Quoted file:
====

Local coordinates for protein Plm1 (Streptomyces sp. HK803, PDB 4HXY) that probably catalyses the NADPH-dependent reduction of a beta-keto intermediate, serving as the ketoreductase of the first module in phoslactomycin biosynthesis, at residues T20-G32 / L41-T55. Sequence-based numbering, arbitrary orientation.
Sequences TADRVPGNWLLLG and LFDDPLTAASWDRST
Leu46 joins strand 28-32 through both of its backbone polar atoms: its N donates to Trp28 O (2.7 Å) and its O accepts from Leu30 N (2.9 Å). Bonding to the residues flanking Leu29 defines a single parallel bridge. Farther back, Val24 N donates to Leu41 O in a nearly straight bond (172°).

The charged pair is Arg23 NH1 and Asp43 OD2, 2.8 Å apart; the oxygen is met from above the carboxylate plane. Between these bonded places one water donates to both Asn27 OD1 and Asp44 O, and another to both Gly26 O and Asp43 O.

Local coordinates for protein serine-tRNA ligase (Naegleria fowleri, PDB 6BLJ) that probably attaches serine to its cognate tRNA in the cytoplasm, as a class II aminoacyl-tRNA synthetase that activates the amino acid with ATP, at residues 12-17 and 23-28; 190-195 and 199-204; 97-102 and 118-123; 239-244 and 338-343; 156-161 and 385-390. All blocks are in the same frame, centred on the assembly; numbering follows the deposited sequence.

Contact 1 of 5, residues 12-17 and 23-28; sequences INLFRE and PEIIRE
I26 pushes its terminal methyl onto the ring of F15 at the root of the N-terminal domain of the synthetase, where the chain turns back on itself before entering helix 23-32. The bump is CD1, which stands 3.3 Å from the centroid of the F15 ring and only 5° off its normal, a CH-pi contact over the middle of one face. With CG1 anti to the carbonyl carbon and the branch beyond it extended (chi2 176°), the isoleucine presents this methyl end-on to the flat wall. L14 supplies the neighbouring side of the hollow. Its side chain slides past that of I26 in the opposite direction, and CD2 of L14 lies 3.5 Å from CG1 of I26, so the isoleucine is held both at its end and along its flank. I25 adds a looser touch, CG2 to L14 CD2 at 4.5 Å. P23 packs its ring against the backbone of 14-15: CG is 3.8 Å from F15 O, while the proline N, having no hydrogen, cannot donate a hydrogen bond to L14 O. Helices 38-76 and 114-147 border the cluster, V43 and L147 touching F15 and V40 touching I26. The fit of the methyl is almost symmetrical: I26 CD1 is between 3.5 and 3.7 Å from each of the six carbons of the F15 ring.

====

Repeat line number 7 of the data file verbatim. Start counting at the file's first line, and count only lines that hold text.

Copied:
I26 pushes its terminal methyl onto the ring of F15 at the root of the N-terminal domain of the synthetase, where the chain turns back on itself before entering helix 23-32. The bump is CD1, which stands 3.3 Å from the centroid of the F15 ring and only 5° off its normal, a CH-pi contact over the middle of one face. With CG1 anti to the carbonyl carbon and the branch beyond it extended (chi2 176°), the isoleucine presents this methyl end-on to the flat wall. L14 supplies the neighbouring side of the hollow. Its side chain slides past that of I26 in the opposite direction, and CD2 of L14 lies 3.5 Å from CG1 of I26, so the isoleucine is held both at its end and along its flank. I25 adds a looser touch, CG2 to L14 CD2 at 4.5 Å. P23 packs its ring against the backbone of 14-15: CG is 3.8 Å from F15 O, while the proline N, having no hydrogen, cannot donate a hydrogen bond to L14 O. Helices 38-76 and 114-147 border the cluster, V43 and L147 touching F15 and V40 touching I26. The fit of the methyl is almost symmetrical: I26 CD1 is between 3.5 and 3.7 Å from each of the six carbons of the F15 ring.